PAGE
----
Farming and Agriculture

Adapting traditional farming practices like ‘Krishi Panchang’ for climate-smart agriculture

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Guest Author – Mr. Shailendra Singh Rao, Founder, Creduce.

12 February 2024, New Delhi: ‘Krishi Panchang’ refers to the traditional Indian agricultural almanac that provides vital information for farmers on the best times to undertake various agricultural activities based on the position of planets and stars. These almanacs have been in use for centuries to guide farmers on auspicious days for sowing, planting, harvesting, treatment of seeds, and other farm-related rituals.

Mr. Shailendra Singh Rao, Founder, Creduce

As the climate changes and weather patterns become more unpredictable, there is a need to re-evaluate some of the recommendations in these traditional almanacs to make agriculture more resilient. Incorporating modern science and climate information into Krishi Panchang can promote climate-smart agricultural practices.

The Need for Climate-Smart ‘Krishi Panchang’

Weather patterns have changed compared to 50 years ago. Monsoons are more erratic, and droughts and floods are more frequent. For agriculture extremely dependent on monsoons, this increases vulnerability. As per Indian Meteorology Department (IMD) data, during the monsoon season of 2023, the country experienced rainfall equivalent to 94% of its long-term average (LPA). Among the 36 meteorological subdivisions, 9% of the country’s total area received excess rainfall, while 73% received normal rainfall. Additionally, 18% of the total area received deficient rainfall during the season.

Such distribution impacts crop yields. According to the Final Estimates released by the Department of Agriculture and Farmers Welfare for 2022-23, the total foodgrain production in the country reached 3296.87 million tonnes. This figure reflects an increase of 140.71 million tonnes compared to the production of 3156.16 million tonnes achieved in 2021-22.

To make agriculture more resilient, Krishi Panchang needs to factor in climate information and provide advisories aligned to weather forecasts and patterns in a particular region.

Integrating Climate and Weather Information

Modern weather forecasting uses climate models and historical weather databases to predict weather patterns months and seasons in advance. Their forecast for the 2022 Southwest monsoon was 99% of LPA with a model error of +/- 5%.

Such advanced climate and weather information were not available to ancient Indian astronomers who relied on planetary positions and moon phases to chart almanacs.

By integrating weather and climate forecasting models, the Krishi Panchang can become oriented towards the future rather than just the past. It can advise farmers to align cropping patterns based on predictions of an early monsoon, a delayed monsoon, or below-normal rainfall.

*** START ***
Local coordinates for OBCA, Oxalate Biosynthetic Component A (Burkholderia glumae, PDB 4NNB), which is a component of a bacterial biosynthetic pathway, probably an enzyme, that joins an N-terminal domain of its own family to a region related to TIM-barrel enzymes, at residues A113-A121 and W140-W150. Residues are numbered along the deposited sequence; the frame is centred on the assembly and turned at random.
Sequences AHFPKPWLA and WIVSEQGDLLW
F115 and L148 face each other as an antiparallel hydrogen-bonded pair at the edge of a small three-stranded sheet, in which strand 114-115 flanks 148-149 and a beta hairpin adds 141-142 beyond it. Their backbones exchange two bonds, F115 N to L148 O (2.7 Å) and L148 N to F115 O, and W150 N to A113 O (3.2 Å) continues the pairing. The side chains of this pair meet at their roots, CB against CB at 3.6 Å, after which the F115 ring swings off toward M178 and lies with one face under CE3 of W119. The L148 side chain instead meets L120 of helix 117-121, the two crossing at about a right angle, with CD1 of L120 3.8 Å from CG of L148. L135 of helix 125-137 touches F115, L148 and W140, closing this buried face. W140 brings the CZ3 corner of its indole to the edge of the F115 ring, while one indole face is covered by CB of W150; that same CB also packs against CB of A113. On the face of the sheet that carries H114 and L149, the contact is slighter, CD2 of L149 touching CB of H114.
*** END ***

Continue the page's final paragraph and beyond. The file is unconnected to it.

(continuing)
Promoting Climate-Resilient Crops

Certain traditional practices need to be re-evaluated in light of climate change. For example in regions with declining rainfall, the Krishi Panchang can promote drought-tolerant or short-duration crop varieties over water-intensive crops like paddy rice.

As per IMD data of 2023, the eastern and northeastern regions have recorded a deficiency of 17% (375.3 mm against a normal of 454 mm). The Krishi Panchang in such regions can guide farmers towards pulses, oilseeds, and millets that require limited water compared to paddy.

Similarly, heat-tolerant wheat varieties can be promoted over conventional wheat which is vulnerable to heat stress at the grain-filling stage leading to shriveled grains. The average temperature during India’s winter rabi cropping season has also increased. The temperature trend map from IMD covering the period between 1901 and 2023 indicates that a majority of the country is experiencing an upward trend in temperatures.

Emphasising Climate Risk Management

The traditional Krishi Panchang emphasized rituals and auspicious timings for farm practices. But climate-related risks like floods, droughts, and heat stress merit equal attention. The almanac can educate farmers about climate risk foresight and stress preparedness measures. It can guide regarding crop insurance, adoption of rainwater harvesting, groundwater recharge for supplemental irrigation, etc. It can also provide advisories on dealing with weather extremes – protecting crops from floods and cyclones, reducing heat stress impact through shading nets, etc.

Leveraging Technology for Customised Advisories

One limitation of traditional Krishi Panchang is providing generalized advisories at regional levels. But with modern ICT, satellite imagery, and weather sensors, it is possible to customize the advisories to the village or even farm level. Farming-oriented apps provide highly localized weather forecasts to farmers relevant to their area using AI and satellite data.

The modern Krishi Panchan’ can harness such technology to provide farm-level advisories based on soil health, groundwater availability, and hyperlocal weather predictions.

To conclude

The underlying science behind traditional Krishi Panchang may have limitations, but its integrative value for Indian agriculture is undisputed. Instead of rejecting it outright, blending it with climate science and technology can unlock its positive aspects while negating limitations. It can become the platform for promoting climate-resilient, water-efficient, and stress-tolerant farming. It can prepare farmers for weather surprises and climate extremes through advisories aligned to probability forecasting.

If adopted judiciously, the blend of ancient wisdom and modern science can make Krishi Panchang a powerful catalyst for climate-smart agriculture in India.

Also Read: World Pulses Day 2024: Will India become self-sufficient in Pulses?

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